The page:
Tuesday, 18 November 2008

What to Buy a Writer for Christmas

It’s that time of year again when we like to drop hints to our nearest and dearest about the kind of Santa-delivered stuff that might prove useful in our writing endeavours.

Here’s a list of items, some of it tried and tested, others perhaps destined for the sock drawer come Boxing Day.

Stephen King: On Writing – should be on every writer’s bookshelf. Not just a gold mine of information but a cracking good read as well.

For Science Fiction writers, how about Orson Scott Card: How to Write Science Fiction and Fantasy. It’s only thin, but it focuses on the stuff that’s genre specific and vital and every single word is worth reading. There are many Sci-Fi How-To books kicking around, but for me, this one’s the best.

Here’s one from my own wish-list. The Observation Deck by Naomi Epel. It’s supposed to be a kick-start for creativity. I heard Naomi Epel interviewed on the podcast ‘Writers on Writing’ and it sounds pretty good. It’s not just a book but a deck of cards, each with a different way of seeking inspiration. For me, anything that can fire up the creative juices has to be worth a close look.

What about a prepaid coffee-shop card like those for Costa or Starbucks? It’s supposed to be no secret that writers produce their best work while ensconced in their favourite Wi-Fi enabled coffee shop. Mind you, I only tried it once myself and I have to say, I don’t get it. I only lasted an hour. I don’t remember if it was my laptop batteries that gave out first or my back. The tables are too high or too low, you can’t get your legs under them, there’s no room for both laptop and coffee and croissant. What’s more, five minutes in and you’re earwigging on everybody else’s conversations; great for the notebook but not exactly conducive to single-minded focus on the project in hand.
By the way (I’m digressing, now, Ronnie Corbett style, but stay with me, please) don’t you just love all those magazine adverts for new laptops. It seems you have to be in bare feet to use them - sitting up in bed with arms stretched ahead of you like Galdalf; or perched on a DFS monster settee with your legs all tucked away underneath you; or you sit on the floor, on a sheepskin rug, but always in front of a blazing log fire … Is it me, or is this not a recipe for a lifetime of chronic lumbar ailments, cramp and molten computer kit. I’ve never yet seen an ad where they sit up at a desk, all sensible and boring. (This isn’t a hint, by the way. I don’t need a laptop, I’ve already got one. But if darling wife wishes to surprise me something that boots-up in better that thirty-five minutes; something way cool; a MacBook Air, for example - then who am I to argue.)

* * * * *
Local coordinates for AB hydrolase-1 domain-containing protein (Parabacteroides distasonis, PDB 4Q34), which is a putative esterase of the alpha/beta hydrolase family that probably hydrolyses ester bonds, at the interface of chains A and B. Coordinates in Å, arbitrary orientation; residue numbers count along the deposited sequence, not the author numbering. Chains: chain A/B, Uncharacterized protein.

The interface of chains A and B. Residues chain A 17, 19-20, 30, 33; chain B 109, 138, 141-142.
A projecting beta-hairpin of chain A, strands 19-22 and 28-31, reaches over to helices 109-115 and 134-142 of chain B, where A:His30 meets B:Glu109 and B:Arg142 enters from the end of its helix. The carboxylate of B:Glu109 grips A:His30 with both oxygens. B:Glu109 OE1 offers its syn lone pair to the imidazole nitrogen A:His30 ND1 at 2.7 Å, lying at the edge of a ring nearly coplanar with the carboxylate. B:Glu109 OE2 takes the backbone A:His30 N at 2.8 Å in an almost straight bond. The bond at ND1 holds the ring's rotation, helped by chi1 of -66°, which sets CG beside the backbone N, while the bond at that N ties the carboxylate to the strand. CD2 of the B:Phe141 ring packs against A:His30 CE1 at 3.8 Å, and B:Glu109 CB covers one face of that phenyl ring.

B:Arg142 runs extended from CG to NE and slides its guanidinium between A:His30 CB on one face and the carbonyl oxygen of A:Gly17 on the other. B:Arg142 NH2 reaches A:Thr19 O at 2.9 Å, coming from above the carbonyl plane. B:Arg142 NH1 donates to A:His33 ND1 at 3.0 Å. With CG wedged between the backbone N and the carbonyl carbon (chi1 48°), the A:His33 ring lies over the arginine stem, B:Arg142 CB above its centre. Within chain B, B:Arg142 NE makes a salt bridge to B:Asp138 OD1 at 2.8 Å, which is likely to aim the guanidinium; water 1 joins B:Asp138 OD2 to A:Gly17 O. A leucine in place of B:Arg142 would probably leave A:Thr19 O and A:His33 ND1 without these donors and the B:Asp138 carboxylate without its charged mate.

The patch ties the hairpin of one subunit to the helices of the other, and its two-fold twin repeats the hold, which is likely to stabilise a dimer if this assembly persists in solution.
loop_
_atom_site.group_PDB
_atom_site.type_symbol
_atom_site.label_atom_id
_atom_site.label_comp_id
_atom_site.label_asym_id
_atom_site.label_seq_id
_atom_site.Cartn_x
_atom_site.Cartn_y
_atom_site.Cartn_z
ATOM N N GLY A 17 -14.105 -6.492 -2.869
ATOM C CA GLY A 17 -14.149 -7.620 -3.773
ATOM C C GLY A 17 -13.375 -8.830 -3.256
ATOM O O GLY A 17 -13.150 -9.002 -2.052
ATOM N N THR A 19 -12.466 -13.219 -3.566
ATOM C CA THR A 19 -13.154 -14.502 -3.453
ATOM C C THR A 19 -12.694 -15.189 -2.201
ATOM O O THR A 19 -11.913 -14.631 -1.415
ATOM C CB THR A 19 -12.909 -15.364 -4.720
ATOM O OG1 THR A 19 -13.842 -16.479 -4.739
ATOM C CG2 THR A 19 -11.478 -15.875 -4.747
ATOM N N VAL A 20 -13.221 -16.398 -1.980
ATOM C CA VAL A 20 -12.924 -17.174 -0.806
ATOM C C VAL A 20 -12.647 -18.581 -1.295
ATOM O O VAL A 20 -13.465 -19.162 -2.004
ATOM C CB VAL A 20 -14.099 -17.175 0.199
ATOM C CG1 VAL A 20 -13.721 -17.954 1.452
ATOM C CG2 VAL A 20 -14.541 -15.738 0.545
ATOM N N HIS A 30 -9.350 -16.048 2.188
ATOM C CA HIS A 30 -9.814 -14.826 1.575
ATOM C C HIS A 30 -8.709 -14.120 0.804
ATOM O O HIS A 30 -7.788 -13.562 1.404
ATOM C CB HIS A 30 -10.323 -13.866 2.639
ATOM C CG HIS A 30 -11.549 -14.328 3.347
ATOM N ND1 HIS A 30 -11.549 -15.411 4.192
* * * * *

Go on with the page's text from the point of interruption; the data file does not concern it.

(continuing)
Back to reality: James Scott Bell: Plot and Structure. This is a cracking book for revealing the hitherto concealed simplicity of plotting. It’s one I swear by, and I often return to it.

Finally, how about a job lot of IRC’s, International Reply Coupons? It’s always a pain when you have your manuscript ready to go, and you need to drop an IRC into the envelope, and when you ask for one in the post office they look at you like you’ve just asked for bow-and-arrow vouchers. Wouldn’t it be cool to have a stock of these to hand. Strange denomination UK stamps wouldn’t go amiss, either. And a set of weighing scales.

Any other ideas?


Stephen Kotowych said...

Hey Mike! Thanks for the post on my blog--I replied there but thought of another piece of advice I always mean to give to new WOTF winners.

If you're not already doing so (or if you don't already have one written), and assuming you'd like to write books and not just short stories, I'd suggest turning your thoughts to writing a novel, or at least getting a good start on one, between now and when you go to WOTF.

I found that the advice and the lessons given during the WOTF week are most applicable to the writing of novels and that all of the judges and people at the awards will ask you "What's next?" and I think it's useful to say "Well, I'm working on a novel..."

I didn't have a book on the go (I do now...) when I went to WOTF and I think it would have been a useful thing to be able to say to judges.

Ask Kevin Anderson (or Pat Rothfuss, if he's there next year) to tell you the story about how Pat Rothfuss got his 3-book deal with DAW. It was because he had the books already written and Kevin put him in touch with the right people. It would be great to be in that position, too, no? ;)

Best wishes,

Stephen Kotowych

Jon M said...

With you on the ads for laptops. Where do they think we all work? Have you ever tried using one outside? and yet there they all are in the park on a sunny day tapping away...hmmmm. I like new socks though...